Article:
I’ll be posting news and updates about Shoulder Injury Related to Vaccine Administration (SIRVA) research seasonally. If there are any exceptionally good/important new articles or information out there I will be sure to call your attention to it. Please email me or post in the comments if you find something I’ve missed! The Resources page has older articles, including many classics that explain and describe Shoulder Injury Related to Vaccine Administration (SIRVA), so please check there for more information if you are just getting started.
I think the most interesting new article from this season is the one listed first below under Medical Literature. In this study, doctors had the opportunity to treat two SIRVA sufferers within 5 days of their shots. (Most folks wait a bit longer than that to realize that something was unusual about their shot. I saw advice out there to wait “two weeks” to see if the pain subsides before being certain that something actually went wrong.)
In this paper, the authors (Macomb and others) describe giving the two SIRVA patients steroid injections very soon after they reported having gotten SIRVA from a shot. The first patient received the steroid injection 4 days after the vaccine and the second at 5 days. In both cases, neither developed persistent SIRVA, as both were found to be pain-free at follow-up appointments a month later.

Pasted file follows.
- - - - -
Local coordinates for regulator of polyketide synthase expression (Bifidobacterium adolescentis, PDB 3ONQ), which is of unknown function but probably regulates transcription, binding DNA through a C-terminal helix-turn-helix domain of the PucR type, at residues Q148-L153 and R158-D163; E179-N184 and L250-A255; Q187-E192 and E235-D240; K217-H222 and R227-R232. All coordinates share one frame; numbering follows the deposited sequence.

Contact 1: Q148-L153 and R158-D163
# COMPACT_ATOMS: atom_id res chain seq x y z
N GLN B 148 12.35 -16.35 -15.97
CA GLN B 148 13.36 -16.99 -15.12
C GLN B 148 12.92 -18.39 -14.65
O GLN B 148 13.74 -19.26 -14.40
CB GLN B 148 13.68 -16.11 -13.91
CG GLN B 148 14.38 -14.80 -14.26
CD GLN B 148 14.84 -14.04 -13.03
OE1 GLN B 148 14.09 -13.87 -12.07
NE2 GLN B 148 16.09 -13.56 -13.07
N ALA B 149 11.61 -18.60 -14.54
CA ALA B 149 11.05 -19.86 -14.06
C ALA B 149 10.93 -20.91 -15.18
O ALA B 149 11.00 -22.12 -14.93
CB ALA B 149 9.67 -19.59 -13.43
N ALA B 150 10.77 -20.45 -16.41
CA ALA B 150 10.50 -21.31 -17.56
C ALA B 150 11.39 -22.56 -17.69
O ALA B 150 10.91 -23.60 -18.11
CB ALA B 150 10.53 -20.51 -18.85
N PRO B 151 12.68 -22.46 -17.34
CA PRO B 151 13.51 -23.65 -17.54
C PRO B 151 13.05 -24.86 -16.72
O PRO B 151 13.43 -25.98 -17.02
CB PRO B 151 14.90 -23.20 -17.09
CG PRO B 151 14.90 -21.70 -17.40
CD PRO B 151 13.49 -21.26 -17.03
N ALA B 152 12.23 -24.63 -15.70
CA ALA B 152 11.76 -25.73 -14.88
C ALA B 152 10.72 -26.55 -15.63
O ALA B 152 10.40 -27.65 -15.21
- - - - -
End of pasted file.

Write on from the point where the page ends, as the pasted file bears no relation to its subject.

This certainly begs the question of whether the corticosteroid injections prevented the two patients from developing SIRVA, or whether they were among the luckier folks anyway who would not have had persistent, chronic pain. It would be great to see this study continued, but with a control group (no corticosteroids) and an experimental group. It would be even more interesting to see it double-blinded (placebo steroid injections?) and of course to cover a larger number of patients, but it seems very hard to get and recruit SIRVA patients within 5 days of the onset of injury! In any case, it is neat that the authors tried this approach and found that neither patient had a bad case of SIRVA develop. If you happen to be within that very early window post-extra-painful-vaccine shot, you might show a doctor this paper. (I have also heard advice to not get a steroid shot from a general practitioner but opt for an orthopedist or other specialist to give it, for better accuracy in the shoulder joint. I don’t know if that’s good advice or not. As always please discuss everything with your doctors.)
I didn’t see any particularly noteworthy new general news articles about SIRVA in the past few months (late 2019, early 2020).
New Medical Literature
Some of these are behind a paywall, but the abstracts provide a taste of what they’re about. Email me if you want more information about any of the access-restricted articles. All of these are also added to the Resources page.